These Maligned Countries Have a Message for President Trump

President Donald Trump denies calling Haiti, El Salvador and a few African countries "s—hole countries" during a lawmaker meeting in the Oval Office Thursday, but some people don't believe him — including leaders from some of those countries.

“The language used by me at the DACA meeting was tough, but this was not the language used. What was really tough was the outlandish proposal made — a big setback for DACA!” Trump wrote on Twitter early Friday.

He continued an hour later, tweeting, "Never said anything derogatory about Haitians other than Haiti is, obviously, a very poor and troubled country. Never said 'take them out.' Made up by Dems. I have a wonderful relationship with Haitians. Probably should record future meetings - unfortunately, no trust!"

The Washington Post reported Thursday that Trump asked, “Why are we having all these people from s—hole countries come here?” during the lawmakers meeting at the White House. He then reportedly asked why the United States didn’t bring in more immigrants from a country like Norway.

A spokesman for the United Nations said Friday that Trump’s reported words were racist.

“There is no other word one can use but ‘racist’… This isn’t just a story about vulgar language, it’s about opening the door to humanity’s worst side, about validating and encouraging racism and xenophobia,” United Nations human rights spokesman Rupert Colville said. “You cannot dismiss entire countries and continents as ‘s–tholes’, whose entire populations, who are not white, are therefore not welcome.”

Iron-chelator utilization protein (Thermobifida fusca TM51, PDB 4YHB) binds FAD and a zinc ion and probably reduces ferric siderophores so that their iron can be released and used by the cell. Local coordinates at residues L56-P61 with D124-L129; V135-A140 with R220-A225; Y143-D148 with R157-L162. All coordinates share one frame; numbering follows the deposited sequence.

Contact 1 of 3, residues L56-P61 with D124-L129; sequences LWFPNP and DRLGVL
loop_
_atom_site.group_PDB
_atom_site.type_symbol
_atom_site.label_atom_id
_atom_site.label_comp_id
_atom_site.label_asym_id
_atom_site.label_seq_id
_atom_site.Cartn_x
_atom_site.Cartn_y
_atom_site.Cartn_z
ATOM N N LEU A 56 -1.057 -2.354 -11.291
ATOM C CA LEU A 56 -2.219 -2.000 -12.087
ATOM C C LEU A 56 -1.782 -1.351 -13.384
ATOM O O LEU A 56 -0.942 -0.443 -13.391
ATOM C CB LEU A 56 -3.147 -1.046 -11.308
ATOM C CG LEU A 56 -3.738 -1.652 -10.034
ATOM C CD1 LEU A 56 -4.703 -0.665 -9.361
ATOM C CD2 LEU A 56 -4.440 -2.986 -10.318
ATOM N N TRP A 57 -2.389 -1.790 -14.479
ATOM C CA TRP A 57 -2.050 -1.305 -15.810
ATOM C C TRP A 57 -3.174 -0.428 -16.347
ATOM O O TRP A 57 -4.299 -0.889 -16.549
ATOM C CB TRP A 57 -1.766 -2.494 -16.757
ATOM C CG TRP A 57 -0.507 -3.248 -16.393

CBS News reports that the Haitian government promptly summoned charge d’affairs Robin Diallo, the top U.S. diplomat in the country, to respond to the comments.

The Haitian government said in a statement “these insulting and reprehensible statements in no way reflect the virtues of wisdom, restraint and discernment that must be cultivated by any high political authority,” according to the Associated Press, adding that the comment “reflects a totally erroneous and racist view of the Haitian community and its contribution to the United States.”

Former Haitian Prime Minister Laurent Lamothe tweeted, “SHAME ON TRUMP! The world is witnessing a new low today with this #S–tholeNations remark! totally unacceptable! uncalled for moreover it shows a lack a respect and IGNORANCE never seen before in the recent history of the US by any President! Enough is enough!!”

Hugo Martinez, El Salvador’s foreign minister, called on the U.S. government to confirm or deny Trump’s statements. In subsequent tweets, he noted that a number of individuals who helped rebuild New Orleans after Hurricane Katrina were from El Salvador and said that he “feels proud to be Salvadoran.”

The African Union pointed out many Africans arrived in the U.S. as slaves.

“Given the historical reality of how many Africans arrived in the United States as slaves, this statement flies in the face of all accepted behavior and practice,” Ebba Kalondo, a spokesperson for the 55-nation African Union, told the Associated Press. “This is particularly surprising as the United States of America remains a global example of how migration gave birth to a nation built on strong values of diversity and opportunity.”

Leanne Manas, a news anchor for the South African Broadcasting Corporation, tweeted Friday morning, “Good morning from the greatest most beautiful “s–thole country” in the world!!!”

Somali information minister Abdirahman Omar Osman told CNN, “If it’s real, it doesn’t need a response. Those comments do not deserve a response.”